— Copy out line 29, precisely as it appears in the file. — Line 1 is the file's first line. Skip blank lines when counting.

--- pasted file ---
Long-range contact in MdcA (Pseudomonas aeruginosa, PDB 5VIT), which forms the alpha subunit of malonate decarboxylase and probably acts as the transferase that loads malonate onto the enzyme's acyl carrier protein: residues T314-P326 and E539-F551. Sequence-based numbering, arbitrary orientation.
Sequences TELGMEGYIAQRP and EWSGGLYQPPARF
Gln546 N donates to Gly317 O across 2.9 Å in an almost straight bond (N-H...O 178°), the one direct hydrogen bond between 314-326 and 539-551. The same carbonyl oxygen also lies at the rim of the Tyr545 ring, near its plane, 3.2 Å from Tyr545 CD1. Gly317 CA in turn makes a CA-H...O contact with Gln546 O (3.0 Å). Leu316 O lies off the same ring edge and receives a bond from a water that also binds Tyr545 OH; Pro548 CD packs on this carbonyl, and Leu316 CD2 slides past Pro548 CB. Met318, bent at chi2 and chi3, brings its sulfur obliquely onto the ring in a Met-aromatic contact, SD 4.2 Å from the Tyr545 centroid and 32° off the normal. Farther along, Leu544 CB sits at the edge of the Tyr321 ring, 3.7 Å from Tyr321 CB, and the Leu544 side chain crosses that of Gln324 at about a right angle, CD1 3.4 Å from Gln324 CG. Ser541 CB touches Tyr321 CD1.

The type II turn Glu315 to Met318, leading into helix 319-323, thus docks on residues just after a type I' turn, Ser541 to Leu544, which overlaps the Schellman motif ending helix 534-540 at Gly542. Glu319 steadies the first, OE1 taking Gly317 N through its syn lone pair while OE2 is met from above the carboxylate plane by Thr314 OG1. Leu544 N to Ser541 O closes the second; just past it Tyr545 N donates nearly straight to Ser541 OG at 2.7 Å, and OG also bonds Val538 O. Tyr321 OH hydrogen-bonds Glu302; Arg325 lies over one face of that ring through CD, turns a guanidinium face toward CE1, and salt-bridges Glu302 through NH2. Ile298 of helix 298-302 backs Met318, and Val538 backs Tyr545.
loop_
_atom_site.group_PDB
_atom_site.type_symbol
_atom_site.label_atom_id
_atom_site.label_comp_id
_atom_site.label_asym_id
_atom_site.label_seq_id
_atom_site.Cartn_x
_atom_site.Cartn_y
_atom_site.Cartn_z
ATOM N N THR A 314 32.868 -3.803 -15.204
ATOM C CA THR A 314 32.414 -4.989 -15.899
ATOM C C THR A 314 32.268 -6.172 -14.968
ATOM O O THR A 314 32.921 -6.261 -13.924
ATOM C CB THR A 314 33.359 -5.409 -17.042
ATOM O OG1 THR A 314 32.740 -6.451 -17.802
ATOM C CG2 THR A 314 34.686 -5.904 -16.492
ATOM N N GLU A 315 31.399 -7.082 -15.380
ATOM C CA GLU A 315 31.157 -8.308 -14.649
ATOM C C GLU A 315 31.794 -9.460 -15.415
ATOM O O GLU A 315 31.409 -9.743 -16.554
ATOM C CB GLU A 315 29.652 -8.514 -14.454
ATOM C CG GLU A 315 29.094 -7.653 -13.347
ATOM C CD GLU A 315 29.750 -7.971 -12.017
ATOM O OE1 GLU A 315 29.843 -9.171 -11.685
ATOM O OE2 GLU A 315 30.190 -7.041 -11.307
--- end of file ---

ATOM O OE1 GLU A 315 29.843 -9.171 -11.685